Physical Activity Jolts Brain Into Action In The Event Of Depression
A study at the University Clinic for Psychiatry and Psychotherapy at Ruhr-Universität Bochum (RUB), Ostwestfalen-Lippe campus, confirms the twofold positive effect of physical activity in depression: physical activity not only lessens depressed symptoms. Additionally, it improves the brain's adaptability, which is important for the processes of learning and adaptation.
Dr. Karin Rosenkranz, associate professor and the study's leader, stated the following: "The results show how important seemingly simple things like physical activity are in treating and preventing illnesses such as depression.”
Depression frequently causes people to withdraw and stop moving around. Karin Rosenkranz's working group recruited 41 patients who were receiving medical care at the hospital for the study to examine the impact of physical activity. Each of the individuals was put in one of two groups, one of which underwent a three-week fitness regimen. The program, which was created by the University of Bielefeld's sports science team under the direction of Professor Thomas Schack, was engaging, and fun, and did not take the form of a test or competition, but rather demanded teamwork from the participants. According to Karin Rosenkranz, "This specifically promoted motivation and social togetherness while breaking down a fear of challenges and negative experiences with physical activity -- such as school PE lessons.”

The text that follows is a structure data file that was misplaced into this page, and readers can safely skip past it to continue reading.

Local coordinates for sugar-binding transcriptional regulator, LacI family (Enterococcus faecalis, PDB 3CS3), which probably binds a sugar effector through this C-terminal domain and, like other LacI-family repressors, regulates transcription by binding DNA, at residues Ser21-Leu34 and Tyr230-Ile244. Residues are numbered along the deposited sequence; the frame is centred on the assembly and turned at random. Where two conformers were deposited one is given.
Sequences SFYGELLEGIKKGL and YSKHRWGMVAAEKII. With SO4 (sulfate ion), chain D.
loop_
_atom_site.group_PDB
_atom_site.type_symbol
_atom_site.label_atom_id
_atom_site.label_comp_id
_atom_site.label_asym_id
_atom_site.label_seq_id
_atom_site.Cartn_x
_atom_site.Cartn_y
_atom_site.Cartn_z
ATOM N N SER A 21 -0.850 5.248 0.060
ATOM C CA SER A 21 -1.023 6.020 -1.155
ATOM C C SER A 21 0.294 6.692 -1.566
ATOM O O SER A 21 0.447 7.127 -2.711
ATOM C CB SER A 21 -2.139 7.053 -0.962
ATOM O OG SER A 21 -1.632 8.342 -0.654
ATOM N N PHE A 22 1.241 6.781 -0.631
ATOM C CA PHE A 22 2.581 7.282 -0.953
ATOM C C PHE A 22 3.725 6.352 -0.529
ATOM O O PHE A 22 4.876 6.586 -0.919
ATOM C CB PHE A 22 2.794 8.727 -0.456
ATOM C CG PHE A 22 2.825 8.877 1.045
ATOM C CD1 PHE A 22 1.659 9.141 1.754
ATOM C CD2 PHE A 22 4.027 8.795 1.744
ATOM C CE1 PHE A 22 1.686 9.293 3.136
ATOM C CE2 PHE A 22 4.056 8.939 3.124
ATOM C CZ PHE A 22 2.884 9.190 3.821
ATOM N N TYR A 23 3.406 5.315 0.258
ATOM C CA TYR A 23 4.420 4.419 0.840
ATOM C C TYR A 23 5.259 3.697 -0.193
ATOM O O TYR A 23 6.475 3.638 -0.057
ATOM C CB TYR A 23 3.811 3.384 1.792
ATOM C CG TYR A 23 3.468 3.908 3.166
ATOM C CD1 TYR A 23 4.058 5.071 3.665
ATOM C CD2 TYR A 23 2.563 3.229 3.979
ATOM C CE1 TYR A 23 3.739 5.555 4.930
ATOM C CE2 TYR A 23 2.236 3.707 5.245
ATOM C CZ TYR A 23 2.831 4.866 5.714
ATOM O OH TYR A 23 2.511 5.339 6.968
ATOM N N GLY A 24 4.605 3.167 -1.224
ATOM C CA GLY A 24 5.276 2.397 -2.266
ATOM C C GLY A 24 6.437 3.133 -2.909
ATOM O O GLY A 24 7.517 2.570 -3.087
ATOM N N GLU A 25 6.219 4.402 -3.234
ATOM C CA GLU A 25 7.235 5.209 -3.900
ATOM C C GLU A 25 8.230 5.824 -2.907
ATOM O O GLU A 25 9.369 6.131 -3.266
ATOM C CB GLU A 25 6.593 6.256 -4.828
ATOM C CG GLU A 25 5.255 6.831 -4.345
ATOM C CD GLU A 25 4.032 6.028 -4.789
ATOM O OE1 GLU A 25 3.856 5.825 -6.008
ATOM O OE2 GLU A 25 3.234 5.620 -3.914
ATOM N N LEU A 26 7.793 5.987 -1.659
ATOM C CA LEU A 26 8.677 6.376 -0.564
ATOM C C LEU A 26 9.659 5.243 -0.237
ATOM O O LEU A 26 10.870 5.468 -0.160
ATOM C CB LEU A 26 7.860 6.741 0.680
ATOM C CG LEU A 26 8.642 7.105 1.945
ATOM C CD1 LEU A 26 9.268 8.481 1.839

Both before and after the training, the study team measured the intensity of depression symptoms such as loss of interest, motivation, and drive, as well as negative sentiments. Neuroplasticity—the brain's capacity for change—was also quantified. Transcranial magnetic stimulation can help determine it externally. "The ability to change is important for all of the brain's learning and adaptation processes," says Rosenkranz.
The findings indicate that people with depression have reduced brain plasticity than people in a healthy state. Following the program that included exercise, this capacity for change considerably improved and reached levels comparable to those of healthy individuals. At the same time, the group's depressed symptoms lessened. "The more the ability to change increased, the more clearly the clinical symptoms decreased," concludes Rosenkranz. In the group that participated in the control program, these changes were not as noticeable. “This shows that physical activity has an effect on symptoms and the brain's ability to change. We cannot say to what extent the change in symptoms and the brain's ability to change are causally linked based on this data," she says regarding the study’s limitations. It is well-known that physical activity benefits the brain, as it encourages the development of neuron connections. This could play a major role in the results of the study.
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10 May, 2023